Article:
Pseudagrion helenae BalinsKy, 1964Last record: 2010.Number of records: 15Rank: 70/127Red List: Least Concern.Africa distribution: Only known from Botswana, Malawi and north-eastern Zambia.Botswana distribution: Found only in the Okavango Delta with a preference for the transition zone

    of the permanent to seasonal flooded part of it. Surroundings of Maun and Moremi Game Reserve, also Four Rivers (pinhey 1976).

    Other records: Maun, 17.viii.1966, 1 ♂, M. Chutter (AMGS).Own records: OP35-xii.2007; OP39-xii.2007; OS43-ix.2010, juv.Flight period: Mainly from December till February, few records from August and September.Habitat: Probably large swamps and swampy rivers.Notes: The species is restricted to the Palaeo Chambeshi-Katanga swamp area and has probably a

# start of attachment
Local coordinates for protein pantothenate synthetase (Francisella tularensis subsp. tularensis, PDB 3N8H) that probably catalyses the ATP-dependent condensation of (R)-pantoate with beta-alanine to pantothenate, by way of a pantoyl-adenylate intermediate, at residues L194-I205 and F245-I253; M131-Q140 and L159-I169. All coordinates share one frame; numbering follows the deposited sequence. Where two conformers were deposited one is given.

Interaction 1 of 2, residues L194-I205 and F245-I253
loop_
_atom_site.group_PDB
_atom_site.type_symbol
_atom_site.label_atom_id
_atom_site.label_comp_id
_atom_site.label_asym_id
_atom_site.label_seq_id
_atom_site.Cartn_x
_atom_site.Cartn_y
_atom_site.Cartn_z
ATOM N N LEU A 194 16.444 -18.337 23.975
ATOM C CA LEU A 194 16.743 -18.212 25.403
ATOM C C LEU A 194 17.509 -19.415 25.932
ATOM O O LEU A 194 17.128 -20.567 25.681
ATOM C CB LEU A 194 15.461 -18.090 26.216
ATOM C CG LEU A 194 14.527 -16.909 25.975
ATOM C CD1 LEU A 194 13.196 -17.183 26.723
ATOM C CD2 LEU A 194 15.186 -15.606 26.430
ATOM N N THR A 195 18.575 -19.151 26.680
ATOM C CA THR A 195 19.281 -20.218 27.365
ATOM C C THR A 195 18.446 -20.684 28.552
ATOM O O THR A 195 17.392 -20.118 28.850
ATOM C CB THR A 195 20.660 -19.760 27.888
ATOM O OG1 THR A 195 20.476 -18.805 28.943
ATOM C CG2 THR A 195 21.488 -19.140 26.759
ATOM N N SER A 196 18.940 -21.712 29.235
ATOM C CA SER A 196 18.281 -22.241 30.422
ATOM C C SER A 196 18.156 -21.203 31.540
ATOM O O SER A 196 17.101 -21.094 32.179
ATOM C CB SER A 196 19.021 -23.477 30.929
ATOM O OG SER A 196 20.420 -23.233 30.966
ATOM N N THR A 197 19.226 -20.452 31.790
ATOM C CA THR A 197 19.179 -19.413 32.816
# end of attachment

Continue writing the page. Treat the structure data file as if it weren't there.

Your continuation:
stronghold of its known distribution within the Okavango Delta. The only other new record of this species in southern Africa is from Luwomba River, Kasanka National Park, central Zambia from v.2003 (gesChKe 2003).

    *Pseudagrion kersteni (gersTäCKer, 1869)Last record: 2006.Number of records: 6Rank: 91/127Red List: Least Concern.Botswana distribution: New to Botswana, so far only known from the south-east.Other records: Motloutse River, Selebi-Phikwe, 16.vii.2001, 9.ix.2001, Tswapong Hills, Moremi

    Gorge, 29.iii.2002, 15.xii.2002, all V., N. & W. Goodwin (NMBZ), OL4-13.vii.2005, E. Schuran.Own records: OL5-ii.2006.Flight period: December till March, July and September.Habitat: Vegetated streams in mountainous areas.Notes: Like P. hageni this species is expect to be more widespread in the south-east and the Tuli Block.